Allow me to paint a portrait of a simpler time. The year is 2012, maybe 2013. Your iPhone 5 opens with a simple thumbprint scan. Your Instagram feed shows you exactly the photos the accounts you followed posted in the order that they posted them. But nothing gold can stay, can it? In 2016, the social media platform switched to a non-chronological feed, where you were served photos based on how likely you were to engage with them. Though users continuously complained about the change, over the years, it seemed like the chronological Instagram feed was a thing of the past.
Then, in January, Instagram announced that the app would bring back time-based feeds, along with a way to see posts just from your favorite creators. The social media platform began testing these feeds earlier this year, and rolled them out to all users on March 23. Now, you can choose between three Instagram feed views: Home, Following, and Favorites, where the latter two will show posts in order.
“It’s important to me that people feel good about the time that they spend in the app,” Mosseri said in a January video statement, announcing the test of the new feeds. “I think giving people ways to shape Instagram into what’s best for them is one of the best ways to pursue that goal.” An email from Instagram noted that people tend to be satisfied with a ranked feed, meaning one based on engagement, and therefore they would not make chronological feeds the default.
Instagram Feed Views
There are now three options for how your Instagram timeline is shown to you. The first, called Home, is essentially how the app has been structured for the last few years: You’ll see content based on whether Instagram’s algorithms think you’ll be interested in it. This option will also include suggested or recommended posts, which Mosseri noted in his January announcement will become more common over time.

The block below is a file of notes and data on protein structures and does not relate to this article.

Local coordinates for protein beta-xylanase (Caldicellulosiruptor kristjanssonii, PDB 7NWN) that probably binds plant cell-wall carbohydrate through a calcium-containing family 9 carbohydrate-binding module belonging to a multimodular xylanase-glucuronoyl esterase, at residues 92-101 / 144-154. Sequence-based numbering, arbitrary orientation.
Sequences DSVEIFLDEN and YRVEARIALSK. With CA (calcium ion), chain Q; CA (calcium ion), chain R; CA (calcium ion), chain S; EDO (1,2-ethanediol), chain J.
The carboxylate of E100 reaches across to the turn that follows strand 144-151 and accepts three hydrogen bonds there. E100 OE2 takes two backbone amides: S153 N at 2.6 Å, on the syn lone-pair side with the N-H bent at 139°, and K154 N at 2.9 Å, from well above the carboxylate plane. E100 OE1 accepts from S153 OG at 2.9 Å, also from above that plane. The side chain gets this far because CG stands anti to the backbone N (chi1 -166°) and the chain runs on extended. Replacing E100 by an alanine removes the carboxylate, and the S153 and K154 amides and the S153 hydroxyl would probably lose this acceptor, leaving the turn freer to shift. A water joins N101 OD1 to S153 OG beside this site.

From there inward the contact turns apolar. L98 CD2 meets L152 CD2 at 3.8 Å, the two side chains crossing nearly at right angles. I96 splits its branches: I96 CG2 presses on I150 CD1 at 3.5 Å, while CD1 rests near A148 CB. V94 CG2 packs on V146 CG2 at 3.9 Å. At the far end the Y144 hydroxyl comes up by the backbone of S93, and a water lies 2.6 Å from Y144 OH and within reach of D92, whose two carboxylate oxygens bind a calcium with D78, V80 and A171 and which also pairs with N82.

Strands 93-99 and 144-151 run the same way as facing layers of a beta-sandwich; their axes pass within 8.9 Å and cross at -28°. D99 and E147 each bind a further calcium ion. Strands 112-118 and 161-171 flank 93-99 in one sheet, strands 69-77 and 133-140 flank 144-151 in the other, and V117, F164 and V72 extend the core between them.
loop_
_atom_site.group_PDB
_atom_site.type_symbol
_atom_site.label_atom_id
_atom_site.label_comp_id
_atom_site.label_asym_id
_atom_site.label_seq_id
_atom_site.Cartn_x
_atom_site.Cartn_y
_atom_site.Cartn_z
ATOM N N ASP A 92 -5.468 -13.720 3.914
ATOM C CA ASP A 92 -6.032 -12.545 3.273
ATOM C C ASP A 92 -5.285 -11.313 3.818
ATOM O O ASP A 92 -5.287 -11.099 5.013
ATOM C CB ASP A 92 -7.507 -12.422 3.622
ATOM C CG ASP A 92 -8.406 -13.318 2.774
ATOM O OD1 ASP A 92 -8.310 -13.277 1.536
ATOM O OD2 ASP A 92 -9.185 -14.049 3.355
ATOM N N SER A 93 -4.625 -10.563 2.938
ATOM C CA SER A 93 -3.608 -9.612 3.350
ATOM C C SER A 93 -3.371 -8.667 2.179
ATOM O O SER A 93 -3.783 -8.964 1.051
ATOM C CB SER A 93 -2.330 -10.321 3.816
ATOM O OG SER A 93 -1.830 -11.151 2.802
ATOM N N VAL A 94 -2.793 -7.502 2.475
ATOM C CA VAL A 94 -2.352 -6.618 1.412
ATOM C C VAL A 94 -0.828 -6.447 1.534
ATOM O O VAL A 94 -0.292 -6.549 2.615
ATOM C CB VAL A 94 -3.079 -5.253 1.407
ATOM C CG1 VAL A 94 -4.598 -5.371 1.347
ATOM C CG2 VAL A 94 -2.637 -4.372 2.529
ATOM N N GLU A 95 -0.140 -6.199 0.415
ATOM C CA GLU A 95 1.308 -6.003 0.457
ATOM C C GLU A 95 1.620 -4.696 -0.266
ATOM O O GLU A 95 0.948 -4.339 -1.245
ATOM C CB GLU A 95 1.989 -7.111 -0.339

The second option is called Favorites. Like Close Friends, Favorites will be a list of up to 50 accounts you don’t want to miss anything from. You might add your actual IRL friends to this list, or the cast of a reality TV show you’re currently obsessed with. (No one gets notified if you add or remove them from your Favorites.) Anyone you add to your Favorites list will also show up earlier in your timeline, per an email from Instagram.
The third option is called Following. It will just be the posts from the accounts that you follow, in the order that they’re posted. That’s it! A return to the halcyon days of the chronological Instagram feed.
The latest change comes as Instagram has been rolling out more ways to modify how you use the app. In December, the app launched a “Take A Break” feature that sends you notifications when you’ve been scrolling longer than you might have meant to.
The original chronological Instagram feed was scrapped in 2016, with the intent being to make user’s time spent on the app better spent. (Let’s face it — you don’t really want to see every post from your middle school best friend, do you?) But after the change, users complained about seeing photos that weren’t exactly timely. After receiving feedback on that version of the timeline, in 2018 Instagram released an app update that prioritized newer posts first, though they still showed up in an order based on the algorithm.
How To Change Your Instagram Feed View
Starting on March 23, all Instagram users should be able to change their Instagram timeline view to Home, Following, or Favorites (and switch between them as they please). Simply tap Home and select your desired feed view from the drop down menu on the upper left. This is also where you’ll be able to add accounts to your Favorites.
Why Don’t I Have A Chronological Instagram Feed?
Instagram rolled out this app change to all users on March 23. In order to change your Instagram feed views, you’ll want to make sure your app is up to date. You can do so by going to your App Store for iPhone or Google Play Store for Android and checking your pending app updates. You can also close out of the app or try restarting your phone to troubleshoot. If all else fails, be patient; the change should roll out to you soon enough.
This article was originally published on